Friday, November 13, 2009

Judas - Milt Aron

This story is not complete. I am sure there are a lot of pieces to this puzzle that I have not been able to find. I do know that you are reading only part of a web of corruption that is much deeper than what is written here. Updated 10/30/2013.

2001

On December 3, 2001, I promoted Milt Aron to the position of deputy executive director at NYCERS.

Subsequently, Aron became very friendly with Niki Browne. Ms. Browne was the assistant to Ms. Chiariello, the deputy director of Membership Division. In response to requests from Aron, Browne began to help Aron whenever he needed to write anything. She even wrote personnel evaluations for him of senior managers who reported to him. This included Chiariello who Browne reported to. Browne helped Aron with other special projects, in particular, the conversion of NYCERS’s massive paper file system to electronic images. (This project faltered after Aron demoted Browne in 2005.) In addition, Aron felt comfortable complaining to Browne about me. I discovered this after Aron demoted Browne in June, 2005.

In January, 2011 Ms. Browne and I were married.

2003

The following is based on sworn testimony to DOI giving by both Aron and Vibha Harish, Aron’s secretary in July, 2004 and a second sworn testimony given by Aron to DOI in October, 2004.

In or around June, 2003, Ms Harish spoke to Aron about comments that Natalia Rivera, my secretary, had made to her. Rivera had just told Ms. Harish that Ms. Browne and I were having an affair. Aron initially (July, 2004) claimed that he then spoke to Browne about the allegation and that Browne denied it.

Then in a second sworn testimony in October, 2004 Aron changed his story and claimed that the conversation with Browne occurred sometime between December, 2001 and November, 2003 when Browne had approached him to deny the relationship. The Harish conversation, however, occurred in or around June, 2003 according to both parties.

DOI never made any mention of the discrepancy in Aron’s testimony

Aron never told me about the Harish conversation. He did, however, speak to the deputy director of the Communications Division, Valarie Humphries, about possibly transferring Rivera into that unit. Aron told Humphries that Rivera was uncomfortable with a personal relationship that I was involved with.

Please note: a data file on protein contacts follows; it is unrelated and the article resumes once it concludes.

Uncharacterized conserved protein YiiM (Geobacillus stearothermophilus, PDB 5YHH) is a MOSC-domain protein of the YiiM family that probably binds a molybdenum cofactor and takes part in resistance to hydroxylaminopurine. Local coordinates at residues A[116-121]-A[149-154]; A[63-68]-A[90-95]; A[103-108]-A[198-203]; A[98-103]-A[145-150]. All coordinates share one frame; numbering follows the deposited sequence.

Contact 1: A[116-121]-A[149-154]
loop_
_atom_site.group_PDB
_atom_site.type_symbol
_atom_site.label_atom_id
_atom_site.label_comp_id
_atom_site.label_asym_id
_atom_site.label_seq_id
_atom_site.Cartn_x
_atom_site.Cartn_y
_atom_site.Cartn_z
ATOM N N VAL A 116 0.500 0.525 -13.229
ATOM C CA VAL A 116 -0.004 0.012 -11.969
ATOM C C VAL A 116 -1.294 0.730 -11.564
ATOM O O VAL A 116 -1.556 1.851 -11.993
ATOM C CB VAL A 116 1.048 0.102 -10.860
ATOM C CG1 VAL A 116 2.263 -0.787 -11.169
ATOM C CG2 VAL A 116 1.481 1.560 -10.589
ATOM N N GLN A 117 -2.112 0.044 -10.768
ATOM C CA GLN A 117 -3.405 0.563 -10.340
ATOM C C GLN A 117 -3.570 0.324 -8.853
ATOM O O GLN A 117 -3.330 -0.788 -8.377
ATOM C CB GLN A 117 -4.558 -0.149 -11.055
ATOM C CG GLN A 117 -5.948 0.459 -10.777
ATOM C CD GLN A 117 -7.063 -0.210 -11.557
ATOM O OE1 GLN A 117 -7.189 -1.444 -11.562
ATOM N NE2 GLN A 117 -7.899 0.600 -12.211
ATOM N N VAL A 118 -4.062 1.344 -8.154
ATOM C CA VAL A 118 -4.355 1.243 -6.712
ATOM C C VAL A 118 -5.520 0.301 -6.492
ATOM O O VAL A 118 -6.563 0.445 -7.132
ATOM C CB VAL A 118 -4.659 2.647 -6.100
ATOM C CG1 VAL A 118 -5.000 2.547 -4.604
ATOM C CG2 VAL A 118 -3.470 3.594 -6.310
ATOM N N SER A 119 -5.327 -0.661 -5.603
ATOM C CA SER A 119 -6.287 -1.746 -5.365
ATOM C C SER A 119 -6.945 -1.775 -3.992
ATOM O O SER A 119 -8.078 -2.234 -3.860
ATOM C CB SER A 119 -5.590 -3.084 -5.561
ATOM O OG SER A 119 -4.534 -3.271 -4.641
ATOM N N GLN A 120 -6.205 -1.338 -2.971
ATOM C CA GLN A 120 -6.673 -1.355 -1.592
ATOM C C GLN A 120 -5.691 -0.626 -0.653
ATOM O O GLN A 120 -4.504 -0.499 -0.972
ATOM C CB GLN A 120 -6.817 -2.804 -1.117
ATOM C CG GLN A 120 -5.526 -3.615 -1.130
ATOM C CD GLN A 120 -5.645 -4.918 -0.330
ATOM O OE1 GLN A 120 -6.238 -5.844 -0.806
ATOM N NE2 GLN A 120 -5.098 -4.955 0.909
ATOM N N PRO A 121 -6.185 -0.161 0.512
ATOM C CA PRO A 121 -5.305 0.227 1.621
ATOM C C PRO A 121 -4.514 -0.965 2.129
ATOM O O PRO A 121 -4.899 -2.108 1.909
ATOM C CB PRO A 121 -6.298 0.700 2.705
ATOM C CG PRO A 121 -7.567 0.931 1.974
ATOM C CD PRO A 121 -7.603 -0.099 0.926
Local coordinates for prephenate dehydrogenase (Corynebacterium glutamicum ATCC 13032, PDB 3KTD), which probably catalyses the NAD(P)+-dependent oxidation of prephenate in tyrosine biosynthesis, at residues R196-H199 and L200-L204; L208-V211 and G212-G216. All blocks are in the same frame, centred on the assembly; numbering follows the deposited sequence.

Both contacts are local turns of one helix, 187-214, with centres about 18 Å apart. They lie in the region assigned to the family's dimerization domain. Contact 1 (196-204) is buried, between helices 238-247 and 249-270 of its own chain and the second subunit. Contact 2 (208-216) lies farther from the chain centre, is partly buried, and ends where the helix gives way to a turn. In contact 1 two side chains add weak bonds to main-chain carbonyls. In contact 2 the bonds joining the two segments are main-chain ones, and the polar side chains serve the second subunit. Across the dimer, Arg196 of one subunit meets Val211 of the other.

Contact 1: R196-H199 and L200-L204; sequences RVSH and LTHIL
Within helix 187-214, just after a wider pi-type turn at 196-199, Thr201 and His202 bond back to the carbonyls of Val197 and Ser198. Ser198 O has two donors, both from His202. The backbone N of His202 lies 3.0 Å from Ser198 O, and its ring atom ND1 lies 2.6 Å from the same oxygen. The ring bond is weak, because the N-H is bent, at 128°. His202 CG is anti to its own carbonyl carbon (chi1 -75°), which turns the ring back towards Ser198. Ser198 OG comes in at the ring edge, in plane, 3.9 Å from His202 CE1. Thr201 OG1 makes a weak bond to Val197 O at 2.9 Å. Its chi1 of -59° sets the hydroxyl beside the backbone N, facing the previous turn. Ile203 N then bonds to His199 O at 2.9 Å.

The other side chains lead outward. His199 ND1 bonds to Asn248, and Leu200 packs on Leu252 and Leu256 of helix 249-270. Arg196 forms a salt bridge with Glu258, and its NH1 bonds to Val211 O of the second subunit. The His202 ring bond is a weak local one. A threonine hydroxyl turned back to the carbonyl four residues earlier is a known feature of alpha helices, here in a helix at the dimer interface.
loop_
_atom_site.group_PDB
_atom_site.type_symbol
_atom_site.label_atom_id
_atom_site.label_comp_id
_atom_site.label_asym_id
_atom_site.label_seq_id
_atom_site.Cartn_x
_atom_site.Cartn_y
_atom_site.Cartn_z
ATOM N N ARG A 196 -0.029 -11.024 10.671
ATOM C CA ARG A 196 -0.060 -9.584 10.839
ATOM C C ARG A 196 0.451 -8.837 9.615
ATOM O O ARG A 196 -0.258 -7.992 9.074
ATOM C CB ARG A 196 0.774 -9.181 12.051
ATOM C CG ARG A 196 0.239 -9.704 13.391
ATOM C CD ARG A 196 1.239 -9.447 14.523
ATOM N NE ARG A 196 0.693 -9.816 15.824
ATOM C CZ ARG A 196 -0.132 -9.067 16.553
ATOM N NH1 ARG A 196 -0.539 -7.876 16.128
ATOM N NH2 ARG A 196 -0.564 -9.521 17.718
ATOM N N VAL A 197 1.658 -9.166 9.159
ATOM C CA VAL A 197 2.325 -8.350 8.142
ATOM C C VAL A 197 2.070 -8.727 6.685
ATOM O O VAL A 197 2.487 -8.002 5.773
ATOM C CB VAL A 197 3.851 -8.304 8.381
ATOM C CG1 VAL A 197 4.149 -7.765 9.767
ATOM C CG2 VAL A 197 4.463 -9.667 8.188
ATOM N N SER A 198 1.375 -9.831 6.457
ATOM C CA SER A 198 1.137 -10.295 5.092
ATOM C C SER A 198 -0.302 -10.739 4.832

As a follow up, Humphries was forced out of NYCERS in 2006. In a unique action, D’Alessandro, the current executive director, authorized the payment to Humphries of an undisclosed amount upon her separation. In return, Humphries signed an agreement not to make any negative comments about NYCERS. This is an illegal use of NYCERS assets.

I learned about this conversation along with other details from Humphries in 2008. I had moved to Queens in late 2007 and I meet her as she was catching a bus to work. We subsequently meet for coffee and she willing told me what she knew.

From June, 2003 on, it is clear from Aron’s comment to Humphries that Aron knew about the relationship between Browne and me. Aron never told DOI about his conversation with Humphries for obvious reasons. It is also reasonable to suspect that as of 2006, D’Alessandro knew that there were questions surrounding Aron’s decision to promote Browne in 2003.

In the summer of 2003, Aron did propose to me that we should transfer Rivera to the Communications Division to work as a technical writer but for another reason. We were both aware of Rivera’s unhappiness with her secretary’s pay and he said this would solve this problem. I offered Rivera the position in Communications and she accepted it. She, however, left NYCERS at the end of 2003.

In September, 2003, when the deputy director of administration announced that she would be retiring at the end of the year, Aron told me that he wanted to promote Ms. Browne to that position. He posted the opening internally and interviewed several NYCERS employees including Browne. He then chose Ms. Browne for the position and offered her the same salary as the incumbent. Ms. Browne’s appointment was effective January 3, 2004.

2004

In January, 2004 Martha Stark appointed Dara Ottley-Brown as assistant commissioner, real property, a high profile position at the Department of Finance. Stark was personally involved with Ottley-Brown at the time.

In June, 2004, in response to an anonymous letter to the NYCERS trustees I told the trustees that I was involved with Ms. Browne but that I had never given her any promotions or pay raises. The trustees then asked DOI to investigate the matter.